The Top 5 Lies Of The Food Industry
If you didn’t know that you are being lied to everyday by marketing companies you need to wake up and smell the coffee,… or is it even coffee you’d be smelling?. The food industry in particular has had its marketing department lying to us for years with some pretty outrageous and blatant claims. If the following are the ones we know about, what else are they lying about? Kind of makes you want to dig a garden in your backyard and be done with them all.
Lie # 1
Milk has been touted as essential to strong and healthy bones but did you know that the calcium delivered in a glass of milk is not that much greater than what you would find in a 1/2 cup of tofu? Humans are the only species on the planet that drink milk after we are infants and is estimated that 75% of adults worldwide show some decrease in lactase activity during adulthood.. Milk has also been sold to us as 2% for decades describing the fat content but this is where they are masking the truth. The truth is that milk has closer to 30% fat and they are simply adding water to the measured volume to come up with the 2% number. Next time you have some milk read the caloric breakdown of 1 8oz glass and you will clearly see that over 30% of the calories are from fat alone. I’m not saying that milk is all that bad and I personally love it and will never give it up. I do however make conscious changes to my diet with this knowledge and drink it in moderation.
Lie # 2
Fat Free is a term that gained popularity in the 80s and is still prevalent today. Did you know that this term was trademarked to have a specific definition? This definition states that to be considered fat free a food item must have a serving size of less than 0.5 grams. The key point to remember is that the serving size must have less than 0.5 grams and since serving size is completely left to the companies discretion they can alter the serving size to accommodate a fat content of under 0.5 grams. A perfect example of this is “Fat Free” cooking spray. Here you have an item that when in a bottle is 100% pure fat but when put in an aerosol can magically becomes fat free. This is achieved by attaching a serving size of less than 0.4 seconds! The next time you use a cooking spray see if you can even tap the nozzle that fast. Again I am not saying that olive oil for instance is bad but what I am saying is that close to 100 calories a tablespoon you need to be very careful of how much you are having if you hope to lose unwanted body fat. The same person who would carefully add oil to their salad or frying pan may spray their food like they’re painting their lawn furniture.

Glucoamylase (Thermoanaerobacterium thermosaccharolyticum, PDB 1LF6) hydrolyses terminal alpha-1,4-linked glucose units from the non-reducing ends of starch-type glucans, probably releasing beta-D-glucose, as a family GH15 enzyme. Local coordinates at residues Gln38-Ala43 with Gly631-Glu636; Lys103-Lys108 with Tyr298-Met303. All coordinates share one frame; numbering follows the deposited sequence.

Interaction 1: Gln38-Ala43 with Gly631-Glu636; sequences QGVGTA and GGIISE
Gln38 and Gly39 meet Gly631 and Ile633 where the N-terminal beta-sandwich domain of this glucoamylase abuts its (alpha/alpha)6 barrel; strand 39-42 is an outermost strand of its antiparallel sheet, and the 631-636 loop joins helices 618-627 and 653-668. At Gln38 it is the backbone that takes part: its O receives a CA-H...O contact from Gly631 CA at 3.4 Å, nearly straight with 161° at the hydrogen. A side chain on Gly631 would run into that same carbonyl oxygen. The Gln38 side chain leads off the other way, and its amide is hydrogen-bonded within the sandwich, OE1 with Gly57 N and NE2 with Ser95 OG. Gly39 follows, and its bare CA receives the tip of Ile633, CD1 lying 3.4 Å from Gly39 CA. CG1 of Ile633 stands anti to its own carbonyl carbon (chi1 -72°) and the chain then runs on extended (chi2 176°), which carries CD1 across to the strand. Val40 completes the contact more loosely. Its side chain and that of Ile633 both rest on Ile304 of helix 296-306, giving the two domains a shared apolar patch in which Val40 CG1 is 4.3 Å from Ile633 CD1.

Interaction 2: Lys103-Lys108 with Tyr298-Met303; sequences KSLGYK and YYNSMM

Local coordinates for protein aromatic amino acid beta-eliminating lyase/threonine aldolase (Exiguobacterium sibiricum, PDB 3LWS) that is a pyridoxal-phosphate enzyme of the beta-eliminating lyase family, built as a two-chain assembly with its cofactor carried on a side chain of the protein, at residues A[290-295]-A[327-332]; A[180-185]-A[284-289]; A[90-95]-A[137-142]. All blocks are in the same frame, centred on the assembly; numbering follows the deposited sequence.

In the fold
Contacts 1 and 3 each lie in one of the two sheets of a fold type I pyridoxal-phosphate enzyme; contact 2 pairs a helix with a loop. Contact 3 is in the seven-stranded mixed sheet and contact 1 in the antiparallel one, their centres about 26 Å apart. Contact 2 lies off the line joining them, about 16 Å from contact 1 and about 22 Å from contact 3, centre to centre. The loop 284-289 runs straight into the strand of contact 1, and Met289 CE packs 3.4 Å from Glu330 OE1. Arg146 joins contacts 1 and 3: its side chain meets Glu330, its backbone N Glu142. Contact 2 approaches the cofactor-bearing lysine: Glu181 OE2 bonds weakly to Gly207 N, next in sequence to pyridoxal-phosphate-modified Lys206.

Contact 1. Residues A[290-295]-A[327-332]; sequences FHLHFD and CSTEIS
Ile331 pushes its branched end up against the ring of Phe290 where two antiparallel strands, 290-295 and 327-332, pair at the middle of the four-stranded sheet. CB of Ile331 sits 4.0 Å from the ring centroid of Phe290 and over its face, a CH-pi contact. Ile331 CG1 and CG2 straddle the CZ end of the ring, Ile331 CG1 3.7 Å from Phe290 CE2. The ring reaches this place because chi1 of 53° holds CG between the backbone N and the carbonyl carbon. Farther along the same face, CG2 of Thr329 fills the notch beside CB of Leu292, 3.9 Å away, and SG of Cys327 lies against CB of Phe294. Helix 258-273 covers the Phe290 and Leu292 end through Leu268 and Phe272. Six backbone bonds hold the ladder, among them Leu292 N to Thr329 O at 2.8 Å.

Lie # 3
I first noticed this definition in a Starbucks nutritional information brochure. Perplexed I called the customer service number and asked what this meant. She told me that if you add up the protein and the fat and subtract it from the total carbs you are left with the net carbs. Still wondering why this is relevant and what this is supposed to tell me she could not give me a straight answer. I told her that it was ridiculous and she agreed with me but said it is what she is told to say. The other spin on the carb war is to call something carb free when it contains no regular sugar carbs, such as, glucose, dextrose or fructose, but may still contain sugar alcohols that are not technically considered a sugar but still react in your body close to the way regular sugar does. Sugar alcohol may be better for you in terms of dieting as it will not spike your insulin as ,much but still be aware that it does raise blood sugar levels and the over all health benefits may be worse.
Everyone is worried today about all the chemicals found in food and they should be. So what we have seen is the rapid rise in organic food practices and stores selling the greenest stuff on the planet. The problem with organic is that it is very expensive and many times unnecessary and poorly controlled. The label of “organic” from the food processors side is very strict and requires a lot of time and money to stay certified. We often hear that one of the problems people face when trying to improve their health and fitness is that it is very expensive to eat clean. I recommend being smarter with your purchases and choose organic only when it has an impactful difference and thereby enabling you to stretch your dollar further on healthy whole foods and eat clean for a longer period of time. Besides a lot of organic products are not truly organic. If a farmer sprays his field and the one next to it is certified organic, is it really still organic?
Most companies are labeling products as “blueberry” when really they are actually just making something that only looks and somewhat tastes like blueberries – made up of starches, sugars, hydrogenated oils and food dye, namely Blue #5. Some Fake blueberry warning signs:
- Know you are getting very little if “blueberry” is far down on the list of ingredients.
- Blue #5 dyes is NOT required if it is a real blueberry.
- Any other word used to describe a blueberry like “cluster,” “bit,” or “crunchlet” is a marketers attempt at B.S.
Why would a company do that? The obvious answer is usually the most common one… money. It is much cheaper to sell you Blue #5 than it is to actually grow and pick these tiny berries.